Freelance journalist with a passion for theatre, the arts, food and books.
Twist And Shout Your Way Through Beatles Music Show
Lying somewhere between a tribute act and a musical, Let It Be evokes feel-good memories of the Fab Four's musical legacy. It charts the history of The Beatles from their early hits through the height of Beatlemania and a finale of their concert on the rooftop of Apple headquarters.
Beatlemania comes to Birmingham Hippodrome (again)
The show is on at Birmingham Hippodrome - interestingly, 53 years after the original Fab Four actually performed there - and stays for a week until Saturday April 30.
There's a strong cast of musicians playing The Beatles and although they don't look a lot like them, the way they sound and play is spot on. Plus they are kitted out with the right outfits for each period.
Reuven Gershon as John Lennon looked the most similar to his role, but Ian B Garcia managed to achieve an uncanny likeness of voice tone to Paul McCartney.
Stuart Wilkinson on drums came very close to Ringo's accent in the brief section when he chatted to the the audience, while Paul Mannion was hugely impressive on guitar as George Harrison, particularly during his solo performance.
Let It Be is a musical spanning The Beatles' career
Celebrating the music of the world's most successful rock 'n' roll band wasn't going to be easy, especially with plenty of tribute acts around.
Adding a touch of theatrical glamour, Let It Be is set out as a spectacular concert that jumps in time to key moments in the band's career. It's aided by huge television sets that relay black and white images of the action on stage while also mingling in real footage from Beatles appearances.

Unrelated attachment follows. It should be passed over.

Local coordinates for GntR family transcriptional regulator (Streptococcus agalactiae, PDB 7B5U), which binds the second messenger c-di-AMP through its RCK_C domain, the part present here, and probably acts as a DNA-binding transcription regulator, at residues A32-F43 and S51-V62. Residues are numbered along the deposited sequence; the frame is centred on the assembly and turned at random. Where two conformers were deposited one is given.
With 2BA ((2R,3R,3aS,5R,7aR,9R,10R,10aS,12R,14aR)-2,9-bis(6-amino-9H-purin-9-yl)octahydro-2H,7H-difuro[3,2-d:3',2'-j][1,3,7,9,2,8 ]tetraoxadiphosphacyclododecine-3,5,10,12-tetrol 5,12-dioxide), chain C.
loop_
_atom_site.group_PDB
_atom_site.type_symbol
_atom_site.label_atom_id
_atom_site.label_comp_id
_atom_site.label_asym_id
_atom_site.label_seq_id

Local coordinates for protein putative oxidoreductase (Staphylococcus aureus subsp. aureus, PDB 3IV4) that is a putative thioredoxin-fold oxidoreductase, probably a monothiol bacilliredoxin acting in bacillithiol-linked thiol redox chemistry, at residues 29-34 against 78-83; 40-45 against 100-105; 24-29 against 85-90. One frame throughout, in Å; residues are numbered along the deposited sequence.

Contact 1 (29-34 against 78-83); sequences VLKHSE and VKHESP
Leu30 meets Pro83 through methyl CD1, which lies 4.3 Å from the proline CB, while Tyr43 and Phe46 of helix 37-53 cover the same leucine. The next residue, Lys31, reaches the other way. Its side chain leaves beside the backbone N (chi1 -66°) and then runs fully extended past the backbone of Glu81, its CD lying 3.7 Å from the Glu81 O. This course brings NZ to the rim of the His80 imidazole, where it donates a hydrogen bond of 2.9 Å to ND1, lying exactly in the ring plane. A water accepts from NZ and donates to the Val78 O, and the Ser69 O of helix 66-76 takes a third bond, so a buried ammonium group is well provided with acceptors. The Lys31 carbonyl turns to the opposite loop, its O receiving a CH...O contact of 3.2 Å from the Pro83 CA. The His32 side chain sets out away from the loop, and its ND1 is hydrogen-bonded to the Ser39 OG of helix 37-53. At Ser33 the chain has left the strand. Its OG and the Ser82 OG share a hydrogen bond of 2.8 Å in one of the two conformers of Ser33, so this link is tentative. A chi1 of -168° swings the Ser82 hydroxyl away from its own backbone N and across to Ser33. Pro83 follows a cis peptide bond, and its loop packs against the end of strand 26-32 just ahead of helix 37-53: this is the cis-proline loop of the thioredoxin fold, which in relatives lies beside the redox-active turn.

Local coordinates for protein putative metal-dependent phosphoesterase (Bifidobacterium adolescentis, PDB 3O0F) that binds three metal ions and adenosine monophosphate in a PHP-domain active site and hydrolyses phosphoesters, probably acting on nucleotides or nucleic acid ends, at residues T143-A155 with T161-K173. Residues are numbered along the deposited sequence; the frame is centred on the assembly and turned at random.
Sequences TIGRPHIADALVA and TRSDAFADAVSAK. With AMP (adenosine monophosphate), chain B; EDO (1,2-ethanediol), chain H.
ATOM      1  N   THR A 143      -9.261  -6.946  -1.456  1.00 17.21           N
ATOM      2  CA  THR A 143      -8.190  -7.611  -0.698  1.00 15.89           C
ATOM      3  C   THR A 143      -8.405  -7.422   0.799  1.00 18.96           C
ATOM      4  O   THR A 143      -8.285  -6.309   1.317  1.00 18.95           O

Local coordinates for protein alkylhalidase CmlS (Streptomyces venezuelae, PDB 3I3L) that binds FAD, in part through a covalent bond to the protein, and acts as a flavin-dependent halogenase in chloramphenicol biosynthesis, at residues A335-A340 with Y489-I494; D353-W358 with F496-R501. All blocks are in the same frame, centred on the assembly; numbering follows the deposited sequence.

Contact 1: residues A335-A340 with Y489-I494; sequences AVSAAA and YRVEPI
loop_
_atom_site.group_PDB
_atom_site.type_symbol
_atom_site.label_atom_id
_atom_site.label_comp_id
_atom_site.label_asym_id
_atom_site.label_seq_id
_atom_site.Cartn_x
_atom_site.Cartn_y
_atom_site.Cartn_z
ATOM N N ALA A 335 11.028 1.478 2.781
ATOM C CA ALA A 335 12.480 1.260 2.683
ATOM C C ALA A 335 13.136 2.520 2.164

The televisions are also used well during scene changes when they show nostalgic, funny adverts from the 1960s.
While huge hi-tech screens around the stage help recreate different backdrops, whether it's images from Sgt Pepper's Lonely Hearts Club Band or film scenes for a Hard Day's Night.
Sounds and costumes of the Beatles are recreated in Let It Be
The most impressive and atmospheric scene is where The Beatles are performing at Shea Stadium during their American tour in 1965. The band are surrounded with real-life film footage taken at the concert showing female fans screaming and crying. The live music is also accompanied by so much noise and wild screams that it goes some way in explaining why this huge concert put The Beatles off performing live.
Ultimately, it's the music that draws in the crowds and Let It Be features over 40 of The Beatles' greatest hits including Twist and Shout, She Loves You, All You Need Is Love and even Yellow Submarine.
The slower hits prove the most poignant, songs like Yesterday, Here Comes The Sun and a well chosen close to the evening of Hey Jude.
Where Let It Be falls short is that it doesn't have any extra depth to the show to add to the music. It lacks a strong narrative, something that musicals like Buddy and Jersey Boys, in particular, have excelled at while also bringing to life the music of those stars.
But that said, Let It Be has already proved hugely popular in the West End and Broadway and has been seen by over one million people worldwide. It will thrill those who love The Beatles' music.